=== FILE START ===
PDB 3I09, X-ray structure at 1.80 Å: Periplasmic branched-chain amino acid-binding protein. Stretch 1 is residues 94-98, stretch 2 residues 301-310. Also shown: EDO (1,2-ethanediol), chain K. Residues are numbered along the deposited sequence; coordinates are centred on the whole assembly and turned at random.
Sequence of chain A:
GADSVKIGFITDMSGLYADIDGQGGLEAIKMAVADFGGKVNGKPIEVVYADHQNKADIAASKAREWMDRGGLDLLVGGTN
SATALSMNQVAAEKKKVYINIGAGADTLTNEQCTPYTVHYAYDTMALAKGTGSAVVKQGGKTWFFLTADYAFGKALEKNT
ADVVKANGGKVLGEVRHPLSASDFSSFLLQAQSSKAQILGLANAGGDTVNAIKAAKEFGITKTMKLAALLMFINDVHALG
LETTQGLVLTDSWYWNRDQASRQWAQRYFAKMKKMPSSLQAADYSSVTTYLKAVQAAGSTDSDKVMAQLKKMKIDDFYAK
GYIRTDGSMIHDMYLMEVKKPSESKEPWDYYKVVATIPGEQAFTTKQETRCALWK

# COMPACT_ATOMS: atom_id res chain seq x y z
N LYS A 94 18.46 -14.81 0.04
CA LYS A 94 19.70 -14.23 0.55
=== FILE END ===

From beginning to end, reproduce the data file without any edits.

PDB 3I09, X-ray structure at 1.80 Å: Periplasmic branched-chain amino acid-binding protein. Stretch 1 is residues 94-98, stretch 2 residues 301-310. Also shown: EDO (1,2-ethanediol), chain K. Residues are numbered along the deposited sequence; coordinates are centred on the whole assembly and turned at random.
Sequence of chain A:
GADSVKIGFITDMSGLYADIDGQGGLEAIKMAVADFGGKVNGKPIEVVYADHQNKADIAASKAREWMDRGGLDLLVGGTN
SATALSMNQVAAEKKKVYINIGAGADTLTNEQCTPYTVHYAYDTMALAKGTGSAVVKQGGKTWFFLTADYAFGKALEKNT
ADVVKANGGKVLGEVRHPLSASDFSSFLLQAQSSKAQILGLANAGGDTVNAIKAAKEFGITKTMKLAALLMFINDVHALG
LETTQGLVLTDSWYWNRDQASRQWAQRYFAKMKKMPSSLQAADYSSVTTYLKAVQAAGSTDSDKVMAQLKKMKIDDFYAK
GYIRTDGSMIHDMYLMEVKKPSESKEPWDYYKVVATIPGEQAFTTKQETRCALWK

# COMPACT_ATOMS: atom_id res chain seq x y z
N LYS A 94 18.46 -14.81 0.04
CA LYS A 94 19.70 -14.23 0.55